By all accounts, Arthur Rackham was practical man, unusually so considering his fame would come as an illustrator of fairies. Born in a London suburb, his earliest ventures into an artistic career were close to home, and far less fanciful than his later work. He also cautiously maintained his job as a clerk for years before pursuing an illustration career. When he did focus his career exclusively to art in 1893, his initial impact was minor. It would take a few years for Rackham to find his style, and a market that embraced it.
In 1905 publisher William Heinemann proposed a project that would change illustrator’s careers for nearly a generation. Full color- printing was just becoming affordable, and the publisher found Arthur Rackham’s style to be an ideal paring with a classic American tale: Rip Van Winkle by Washington Irving. It was published with 51 tipped-in-full-color plates that followed the text block. It was a huge success and became the outstanding “gift book” of the holiday season. This inspired a new era in publishing—gift books from various publishers became the pride of their annual publishing seasons, and the pinnacle of an illustrator’s portfolio. Arthur Rackham produced one of these titles nearly every year after that first book, long after his contemporaries had moved on to other areas in illustration.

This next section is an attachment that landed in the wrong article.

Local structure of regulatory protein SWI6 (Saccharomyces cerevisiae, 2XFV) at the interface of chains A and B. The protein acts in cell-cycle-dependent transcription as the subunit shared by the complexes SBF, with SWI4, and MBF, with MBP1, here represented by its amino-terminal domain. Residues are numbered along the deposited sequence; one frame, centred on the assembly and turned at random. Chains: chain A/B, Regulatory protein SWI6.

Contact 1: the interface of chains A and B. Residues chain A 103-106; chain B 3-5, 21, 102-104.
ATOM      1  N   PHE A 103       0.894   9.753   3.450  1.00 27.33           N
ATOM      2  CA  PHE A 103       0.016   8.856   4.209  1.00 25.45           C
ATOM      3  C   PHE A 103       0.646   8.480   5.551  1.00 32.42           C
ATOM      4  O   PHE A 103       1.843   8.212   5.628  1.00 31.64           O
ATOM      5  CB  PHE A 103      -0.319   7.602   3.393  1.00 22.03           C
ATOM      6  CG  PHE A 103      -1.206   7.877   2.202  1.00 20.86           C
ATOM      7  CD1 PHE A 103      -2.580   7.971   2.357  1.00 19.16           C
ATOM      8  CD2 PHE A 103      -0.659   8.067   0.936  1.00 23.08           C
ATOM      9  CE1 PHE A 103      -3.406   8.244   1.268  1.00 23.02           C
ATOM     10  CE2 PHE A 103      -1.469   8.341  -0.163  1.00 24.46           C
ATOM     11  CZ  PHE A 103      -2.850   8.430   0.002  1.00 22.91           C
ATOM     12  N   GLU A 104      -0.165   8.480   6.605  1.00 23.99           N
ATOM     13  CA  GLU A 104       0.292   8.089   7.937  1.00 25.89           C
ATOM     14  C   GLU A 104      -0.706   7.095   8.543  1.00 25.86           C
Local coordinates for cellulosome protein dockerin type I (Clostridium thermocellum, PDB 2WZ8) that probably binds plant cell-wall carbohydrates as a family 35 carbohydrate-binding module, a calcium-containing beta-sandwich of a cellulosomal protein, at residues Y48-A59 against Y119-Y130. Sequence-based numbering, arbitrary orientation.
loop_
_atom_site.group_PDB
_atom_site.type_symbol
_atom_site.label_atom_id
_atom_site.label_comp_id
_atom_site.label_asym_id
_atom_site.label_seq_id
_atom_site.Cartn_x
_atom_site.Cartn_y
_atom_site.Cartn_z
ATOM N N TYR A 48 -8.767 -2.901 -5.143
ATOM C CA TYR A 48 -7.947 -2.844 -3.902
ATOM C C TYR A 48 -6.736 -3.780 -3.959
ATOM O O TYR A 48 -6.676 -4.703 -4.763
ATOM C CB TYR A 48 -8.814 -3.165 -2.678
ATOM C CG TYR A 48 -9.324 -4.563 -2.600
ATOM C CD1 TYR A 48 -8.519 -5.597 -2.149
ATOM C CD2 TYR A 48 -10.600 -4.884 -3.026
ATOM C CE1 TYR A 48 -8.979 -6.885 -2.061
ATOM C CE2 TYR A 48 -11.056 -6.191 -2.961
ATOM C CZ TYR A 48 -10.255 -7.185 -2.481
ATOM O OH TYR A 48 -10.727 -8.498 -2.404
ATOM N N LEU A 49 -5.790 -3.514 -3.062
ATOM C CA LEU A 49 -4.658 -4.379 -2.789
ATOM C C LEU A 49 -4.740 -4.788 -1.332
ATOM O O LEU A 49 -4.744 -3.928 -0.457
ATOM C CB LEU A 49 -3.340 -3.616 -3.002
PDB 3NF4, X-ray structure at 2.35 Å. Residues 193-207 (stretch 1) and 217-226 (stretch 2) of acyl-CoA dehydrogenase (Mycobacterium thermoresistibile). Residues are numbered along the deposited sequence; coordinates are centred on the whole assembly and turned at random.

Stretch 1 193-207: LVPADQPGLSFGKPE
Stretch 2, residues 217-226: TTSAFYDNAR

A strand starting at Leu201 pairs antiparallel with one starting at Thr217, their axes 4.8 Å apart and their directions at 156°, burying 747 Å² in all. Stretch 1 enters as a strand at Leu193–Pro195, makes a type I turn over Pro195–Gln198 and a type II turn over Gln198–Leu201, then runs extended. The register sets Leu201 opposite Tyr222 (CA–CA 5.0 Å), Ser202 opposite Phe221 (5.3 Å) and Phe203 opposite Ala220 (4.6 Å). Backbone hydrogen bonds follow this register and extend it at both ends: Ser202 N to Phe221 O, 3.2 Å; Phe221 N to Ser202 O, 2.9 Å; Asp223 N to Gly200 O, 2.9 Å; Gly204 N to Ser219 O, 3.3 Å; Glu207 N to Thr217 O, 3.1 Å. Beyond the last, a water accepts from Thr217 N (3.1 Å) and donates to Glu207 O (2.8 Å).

While many artists of fairy tales and fantasy had to diversify into other fields as the age of the gift book came to a close, Rackham was secure in his market. His ink-heavy style drew fans in adult markets as well. With projects as varied as Shakespeare titles, Poe’s tales, or The Compleat Angler, Rackham was not solely a children’s book illustrator; he was an artist for all people who loved what his drawings brought to the story. Most titles throughout his career were produced by William Heinemann, Hodder & Stroughton, and George Harrap.
Late in his career, Rackham traveled to the United States for the first time and was astounded to find that the American audience welcomed him with great fanfare. His last project was one he had longed to do for most of his life. In 1936, he was given a contract and an opportunity to illustrate The Wind and the Willows for the Limited Editions Club of New York. He completed the 16 plates shortly before his death in 1939.
Menges, Jeff A. 101 Great Illustrators from the Golden Age, 1890-1925. Published by Dover Publications. Mineola, New York, 2016. p. 179.